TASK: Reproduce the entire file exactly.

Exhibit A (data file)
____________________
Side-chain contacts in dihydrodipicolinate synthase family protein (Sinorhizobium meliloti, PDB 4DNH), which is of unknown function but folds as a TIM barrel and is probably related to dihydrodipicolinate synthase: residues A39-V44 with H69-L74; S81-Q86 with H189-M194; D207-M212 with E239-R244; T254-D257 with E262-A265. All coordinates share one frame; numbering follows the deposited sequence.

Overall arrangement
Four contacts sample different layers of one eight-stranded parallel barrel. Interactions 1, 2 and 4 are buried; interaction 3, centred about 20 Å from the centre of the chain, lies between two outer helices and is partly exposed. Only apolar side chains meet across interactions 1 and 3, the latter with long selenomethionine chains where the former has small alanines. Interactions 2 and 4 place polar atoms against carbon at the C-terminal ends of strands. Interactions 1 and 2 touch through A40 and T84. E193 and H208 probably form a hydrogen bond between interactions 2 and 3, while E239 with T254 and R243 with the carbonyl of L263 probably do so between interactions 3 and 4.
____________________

Side-chain contacts in dihydrodipicolinate synthase family protein (Sinorhizobium meliloti, PDB 4DNH), which is of unknown function but folds as a TIM barrel and is probably related to dihydrodipicolinate synthase: residues A39-V44 with H69-L74; S81-Q86 with H189-M194; D207-M212 with E239-R244; T254-D257 with E262-A265. All coordinates share one frame; numbering follows the deposited sequence.

Overall arrangement
Four contacts sample different layers of one eight-stranded parallel barrel. Interactions 1, 2 and 4 are buried; interaction 3, centred about 20 Å from the centre of the chain, lies between two outer helices and is partly exposed. Only apolar side chains meet across interactions 1 and 3, the latter with long selenomethionine chains where the former has small alanines. Interactions 2 and 4 place polar atoms against carbon at the C-terminal ends of strands. Interactions 1 and 2 touch through A40 and T84. E193 and H208 probably form a hydrogen bond between interactions 2 and 3, while E239 with T254 and R243 with the carbonyl of L263 probably do so between interactions 3 and 4.